Meanwhile, Palestinians must seize the reigns of their own political destiny. They should seek wherever and whenever to avoid the involvement of any paramilitary parties in their nonviolent protests, and, when those parties do infiltrate the protests (and they will), organizers should respond by denouncing militant involvement and publicly reaffirming the nonviolent philosophy of their movement. To sustain the political difference between them, organizers should actively denounce the militant groups which infiltrate their movements, and might even consider cancelling a nonviolent march completely if too many people show up armed. An armed militia could forcibly take command of a planned nonviolent event, and preventing that is the first priority of any nonviolent organizer hoping to achieve sustainable political progress. As we have seen in the past two months, even a dozen armed men can cloud the picture for international journalists, who become less certain about who is to blame and who is at fault with every single additional armed protestor.
Hamas, if it intends to remain as a permanent political force in Palestine and the wider Middle East, must take the radical step of normalizing its speech and behavior. Incendiary politics (surprise!) leads to violence. Calm, civil, collected voices shape the future. Palestine has no future if Hamas remains committed to an extremist agenda. Hamas should refrain from relying on religion to validate its actions and opinions. It should seek to validate those actions and opinions through established international law. Hamas will find that the law actually defends the rights of the Palestinian people. Doing this will remove the overtones of violence associated with Hamas, will strip away the religious extremism which separates it from Western empathy, and will reaffirm, in language stronger than ever before, the inalienable rights of the Palestinian people that are being suppressed and erased by its rogue Zionist neighbor, now in a language that the Western world can understand and respond to. And rather than building up the image of a violent martyr, Hamas leaders should consider the appeal of a nonviolent martyr, which, after all, was the actual fate of so many martyrs—that they died in peaceful rebellion, defiant of war.
The Israeli Problem
The second problem is an Israeli one: The fact that IDF soldiers so willingly commit these crimes suggest that they are doing so within the confines of their own moral worldview. Objectively wrong as it seems to outside observers, to these Israeli soldiers who actually are doing the killing, their actions are justified. This is actually the greater problem of the two. It requires a thoughtful self-reflection on the part of Israel’s own people.
As we saw in the previous conflict here, some of these soldiers believe openly in the genocide of all Palestinian—or even all Arab—people. Images from 2014, 2012, and before still stay with us, pictures of signs saying “Kill them All” and crowds of Israeli citizens cheering from the hilltops while they watch rockets destroy Palestinian civilian neighborhoods with a smile on their face, just miles away from their own homes and their own children. To anyone who sees and hears those terrible things, there can be hardly any argument made in defense of Israel’s behavior. And they can spare no optimism regarding Israel’s and Palestine’s future.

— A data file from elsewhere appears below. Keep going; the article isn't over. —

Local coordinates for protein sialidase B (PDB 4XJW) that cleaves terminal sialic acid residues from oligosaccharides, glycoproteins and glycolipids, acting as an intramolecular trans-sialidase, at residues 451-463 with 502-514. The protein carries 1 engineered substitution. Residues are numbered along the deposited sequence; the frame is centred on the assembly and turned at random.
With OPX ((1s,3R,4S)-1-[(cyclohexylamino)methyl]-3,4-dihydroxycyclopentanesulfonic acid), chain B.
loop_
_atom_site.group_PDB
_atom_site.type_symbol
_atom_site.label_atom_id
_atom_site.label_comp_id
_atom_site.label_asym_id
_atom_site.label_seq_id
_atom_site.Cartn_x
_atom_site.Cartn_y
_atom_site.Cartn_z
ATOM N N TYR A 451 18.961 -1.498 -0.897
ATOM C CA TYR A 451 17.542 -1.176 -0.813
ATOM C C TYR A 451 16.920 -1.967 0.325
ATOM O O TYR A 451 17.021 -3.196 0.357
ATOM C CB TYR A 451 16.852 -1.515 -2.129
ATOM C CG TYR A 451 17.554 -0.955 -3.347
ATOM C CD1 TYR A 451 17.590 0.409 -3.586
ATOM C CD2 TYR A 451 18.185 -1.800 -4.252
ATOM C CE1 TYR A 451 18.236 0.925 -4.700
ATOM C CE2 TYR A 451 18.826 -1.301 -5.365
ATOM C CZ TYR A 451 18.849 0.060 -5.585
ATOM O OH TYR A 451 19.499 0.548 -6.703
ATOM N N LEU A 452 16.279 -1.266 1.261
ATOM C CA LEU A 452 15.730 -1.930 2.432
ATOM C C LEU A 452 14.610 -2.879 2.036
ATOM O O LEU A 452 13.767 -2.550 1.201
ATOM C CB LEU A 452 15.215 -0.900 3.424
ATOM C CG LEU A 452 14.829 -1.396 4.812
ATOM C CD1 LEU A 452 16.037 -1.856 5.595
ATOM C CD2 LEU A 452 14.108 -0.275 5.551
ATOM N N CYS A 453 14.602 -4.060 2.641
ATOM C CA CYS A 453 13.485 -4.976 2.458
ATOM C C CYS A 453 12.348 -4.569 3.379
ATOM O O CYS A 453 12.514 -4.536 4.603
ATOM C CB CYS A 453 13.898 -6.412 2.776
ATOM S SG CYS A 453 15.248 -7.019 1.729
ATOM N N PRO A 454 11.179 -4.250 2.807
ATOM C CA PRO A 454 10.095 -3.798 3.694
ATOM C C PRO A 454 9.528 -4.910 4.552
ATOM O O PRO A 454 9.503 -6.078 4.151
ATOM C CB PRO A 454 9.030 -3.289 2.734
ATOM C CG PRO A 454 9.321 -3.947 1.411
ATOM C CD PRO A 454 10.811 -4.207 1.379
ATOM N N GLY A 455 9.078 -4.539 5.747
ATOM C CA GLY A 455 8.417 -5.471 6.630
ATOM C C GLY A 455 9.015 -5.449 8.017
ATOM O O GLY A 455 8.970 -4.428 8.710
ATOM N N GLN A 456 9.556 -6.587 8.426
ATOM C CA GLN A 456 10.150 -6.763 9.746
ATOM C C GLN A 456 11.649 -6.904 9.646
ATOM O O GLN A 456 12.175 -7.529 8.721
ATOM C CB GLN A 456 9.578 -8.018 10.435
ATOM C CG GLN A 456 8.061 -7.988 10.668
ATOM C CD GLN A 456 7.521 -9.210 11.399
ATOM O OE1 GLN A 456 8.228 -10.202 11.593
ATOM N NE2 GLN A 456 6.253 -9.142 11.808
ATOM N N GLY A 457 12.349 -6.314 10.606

Other soldiers are more concerned with Israel’s own territorial expansion, and the fact that innocent civilians die, to them, is an insignificant afterthought. Simply an acceptable byproduct of what must occur. Their destiny is the occupation of all of the Biblical Promised Land, and anyone else who happens to already be living there must be forcibly evicted or killed.
This kind of thinking is objectively evil and wrong to any third party observer, and for those of us in the West, who rarely see the world through a religious worldview, it’s almost impossible to fathom at all. But the Israelis who participate in these actions—and the Israeli citizens who support this behavior from their soldiers—frankly do not care at all what other people think. They believe that they are God’s people, and that their destiny requires either the oppression or the murder of the Palestinian people as they work to reclaim the land that God promised them thousands of years ago. That is how these people see the world, and before we solve any of these issues we must first take a step back to realize just how sincerely these people believe in that worldview.
The extremity of their beliefs, and the fact that they are fundamentally opposed to all the rules of international law and all the norms of international ethics, makes it difficult for foreign diplomacy to play any real role in this conflict. That diplomacy for decades has failed is a testament to that fact. If an outside nation is to change Israel’s behavior, they will need to employ more forcible weapons, including sanctions, the freezing of assets, travel bans, trade embargoes, and the severing of diplomatic ties altogether. The United States must pursue this course of action, and should lead by example for other countries to follow suit.
Even so, all the Americans can do is provide incentive for a solution to occur. The Israelis must confront their half of the issue alone, and the Palestinians their half as well. If the Americans do assist in the development and the security of Palestinian nonviolent activism, and if they crack down hard on Israeli religious extremists, then they can lay the groundwork for the Palestinian people and the Israeli people to confront their respective issues at the same time—which is the ideal way forward.